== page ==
Value Unfiltered

Building better relationships

5 Ways To Maximize Online Work Interactions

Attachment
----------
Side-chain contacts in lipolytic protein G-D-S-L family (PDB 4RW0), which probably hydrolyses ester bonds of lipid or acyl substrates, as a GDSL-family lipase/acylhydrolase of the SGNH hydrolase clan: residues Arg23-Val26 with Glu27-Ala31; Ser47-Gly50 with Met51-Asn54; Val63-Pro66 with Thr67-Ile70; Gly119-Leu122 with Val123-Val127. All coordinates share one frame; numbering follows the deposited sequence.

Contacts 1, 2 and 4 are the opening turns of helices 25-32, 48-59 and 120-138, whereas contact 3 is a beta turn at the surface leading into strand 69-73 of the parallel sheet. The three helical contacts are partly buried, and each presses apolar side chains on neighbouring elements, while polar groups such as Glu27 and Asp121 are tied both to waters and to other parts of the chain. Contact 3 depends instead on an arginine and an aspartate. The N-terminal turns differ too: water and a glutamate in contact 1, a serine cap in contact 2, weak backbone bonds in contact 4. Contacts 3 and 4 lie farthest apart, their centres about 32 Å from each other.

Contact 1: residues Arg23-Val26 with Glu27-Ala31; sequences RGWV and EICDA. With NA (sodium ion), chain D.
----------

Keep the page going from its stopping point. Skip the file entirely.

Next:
Forbes – Leadership by Jack Zenger, Contributor Office culture has changed more in one year than in the last few decades. A few years ago, I shared some research on maximizing brief interactions between managers and team members. Today, my emphasis is much different because the challenges managers face in a virtual environment are much different. Back then, I was searching for ways to make interactions more efficient—and brief. Today, my emphasis is on making interactions more engaging and personal. In 1980, Henry Mintzberg authored a book called The Nature of Managerial Work. He noted that managerial activity was characterized by its enormous variety, that it consisted of a series of relatively brief interactions, and that it was incredibly fragmented. He observed that phone calls averaged less than 6 minutes. Typical “one-on-one” meetings averaged 12 minutes.  If Mintzberg were to repeat that research today, most of us would guess that phone calls and meetings have grown more frequent, conversations are even shorter, and the pace has become more hectic still. I doubt most leaders can find half-hours of uninterrupted time in their day. Interactions at the Workplace are Briefer Than Ever Before The hectic pace would have the potential to work if being a good collaborator and team player didn’t present the need for frequent interactions with others, but it does. And being a good boss means that people have access to you.   Our current situation is exposing several pitfalls.  One is that it can have the manager or leader revert to their old ways, often being an individual contributor. They are doing the work rather than managing the work. Another challenge is that subordinates are often reluctant to call their boss unless it is a really urgent or extremely important issue. That means that the boss must largely initiate the casual or informal connections, that used to occur in the lunchroom or hallway, or they won’t happen. Yet, the fundamental bedrock of leadership has not changed. Your influence is directly proportional to the quality and frequency of the connections you make throughout the day. So what can you do? Here are a few of the ideas I recommend: 1. Define the pace and purpose when you initiate the conversation. In normal times, when you drop by someone’s office, you can remain standing, and after exchanging a couple of remarks, you might express appreciation or note some of the recent efforts they have put into their work. That conversation needn’t take long, but it can go a long way in building strong relationships.  That same approach can be used on a telephone or Zoom call. But the purpose of interactions is not solely to answer a question or solve a problem but to stay connected with the other person.  “What good things are happening with your family?”. “What are you doing for fun in these challenging days.” Our research clearly shows that the best leaders are connecting on a human level with their colleagues.  Another meaningful conversation you could have with others involves staying informed about the organization. It used to be that you could stop by someone’s office and say, “ I would like to hear what good things are happening in your area,” or you can ask, ” Tell me something you think I don’t know and maybe don’t want to hear.” These conversations don’t have to belong, and if you are in the driver’s seat, you can make them happen at a relatively brisk pace. In today’s “working remotely world,” you need to stay connected and informed, but it is now more difficult. 2. Others’ conversations can be softly guided. Again, during normal times there are occasions when someone will come to your office and want to have a laid-back chat, and you can respectively hasten the pace of that conversation. One approach is standing up and, therefore, signaling you are short on time. Better still is honestly informing them that you have a time constraint and let them know at the beginning of the conversation how much time you have to talk or whether it should be scheduled later. Most of the time, these interactions can last one or two minutes, and the meeting is over. Help others get to the heart of the matter and let them know you respect their time and you want them to respect yours. But, especially in today’s COVID circumstances, make certain that every interaction has a positive outcome.  3. Set expectations with your workforce. Employees appreciate consistency. Whatever way you consistently choose to push conversations forward will help them to be better prepared. For example, if they drop by your office with a question or a problem, and the first question out of your mouth is going to be, “What do you think? What have you considered? What strikes you as the best way to go?” That will accelerate a conversation. If they know you will ask for a very clear statement of what they need and want from you, it won’t take many such conversations for them to realize they should come with a proposed solution in mind. 4. Even very short scheduled meetings can be very effective. Work expands to fill the time available for its completion. This is one of C. Northcote Parkinson’s famous laws. Typically, we find if we say a project is going to take two weeks, that is how long it takes. Something will get done early on a rare occasion, but usually, we take the full amount of time allotted. The same principle of Parkinson’s can be applied to meetings. A meeting will expand to fill the time allocated for it. Try scheduling shorter meetings and see how much can be achieved in a shorter time. Even a 5 min meeting can be effective when people come prepared. But again, in our pandemic world, meetings seem to serve a dual purpose of being a vehicle to get things accomplished and as a time for people to connect on a human level. 5. Improve meeting effectiveness. One of the most frequent written